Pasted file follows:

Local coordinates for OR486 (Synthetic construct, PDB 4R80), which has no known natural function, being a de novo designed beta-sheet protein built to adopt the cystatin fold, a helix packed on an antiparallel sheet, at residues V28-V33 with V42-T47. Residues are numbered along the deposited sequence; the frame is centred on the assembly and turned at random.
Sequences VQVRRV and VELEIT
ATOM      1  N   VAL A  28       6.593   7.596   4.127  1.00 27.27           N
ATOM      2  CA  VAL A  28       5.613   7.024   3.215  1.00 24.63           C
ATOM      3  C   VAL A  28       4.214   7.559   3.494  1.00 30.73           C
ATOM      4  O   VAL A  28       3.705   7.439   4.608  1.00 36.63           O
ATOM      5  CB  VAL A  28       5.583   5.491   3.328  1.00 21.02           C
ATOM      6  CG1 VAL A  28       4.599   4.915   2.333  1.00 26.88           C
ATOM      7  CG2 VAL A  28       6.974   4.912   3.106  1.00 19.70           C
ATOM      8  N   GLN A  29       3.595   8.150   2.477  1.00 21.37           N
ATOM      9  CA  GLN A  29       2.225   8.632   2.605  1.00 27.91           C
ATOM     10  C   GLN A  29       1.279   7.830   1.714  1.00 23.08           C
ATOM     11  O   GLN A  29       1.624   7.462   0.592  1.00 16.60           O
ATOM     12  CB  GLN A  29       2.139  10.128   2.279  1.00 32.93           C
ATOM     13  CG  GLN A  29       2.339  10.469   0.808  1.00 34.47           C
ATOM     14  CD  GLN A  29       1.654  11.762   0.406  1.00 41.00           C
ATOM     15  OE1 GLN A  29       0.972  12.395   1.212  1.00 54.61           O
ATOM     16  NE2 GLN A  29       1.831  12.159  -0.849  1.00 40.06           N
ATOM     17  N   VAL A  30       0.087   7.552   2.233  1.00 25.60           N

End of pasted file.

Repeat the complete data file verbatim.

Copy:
Local coordinates for OR486 (Synthetic construct, PDB 4R80), which has no known natural function, being a de novo designed beta-sheet protein built to adopt the cystatin fold, a helix packed on an antiparallel sheet, at residues V28-V33 with V42-T47. Residues are numbered along the deposited sequence; the frame is centred on the assembly and turned at random.
Sequences VQVRRV and VELEIT
ATOM      1  N   VAL A  28       6.593   7.596   4.127  1.00 27.27           N
ATOM      2  CA  VAL A  28       5.613   7.024   3.215  1.00 24.63           C
ATOM      3  C   VAL A  28       4.214   7.559   3.494  1.00 30.73           C
ATOM      4  O   VAL A  28       3.705   7.439   4.608  1.00 36.63           O
ATOM      5  CB  VAL A  28       5.583   5.491   3.328  1.00 21.02           C
ATOM      6  CG1 VAL A  28       4.599   4.915   2.333  1.00 26.88           C
ATOM      7  CG2 VAL A  28       6.974   4.912   3.106  1.00 19.70           C
ATOM      8  N   GLN A  29       3.595   8.150   2.477  1.00 21.37           N
ATOM      9  CA  GLN A  29       2.225   8.632   2.605  1.00 27.91           C
ATOM     10  C   GLN A  29       1.279   7.830   1.714  1.00 23.08           C
ATOM     11  O   GLN A  29       1.624   7.462   0.592  1.00 16.60           O
ATOM     12  CB  GLN A  29       2.139  10.128   2.279  1.00 32.93           C
ATOM     13  CG  GLN A  29       2.339  10.469   0.808  1.00 34.47           C
ATOM     14  CD  GLN A  29       1.654  11.762   0.406  1.00 41.00           C
ATOM     15  OE1 GLN A  29       0.972  12.395   1.212  1.00 54.61           O
ATOM     16  NE2 GLN A  29       1.831  12.159  -0.849  1.00 40.06           N
ATOM     17  N   VAL A  30       0.087   7.552   2.233  1.00 25.60           N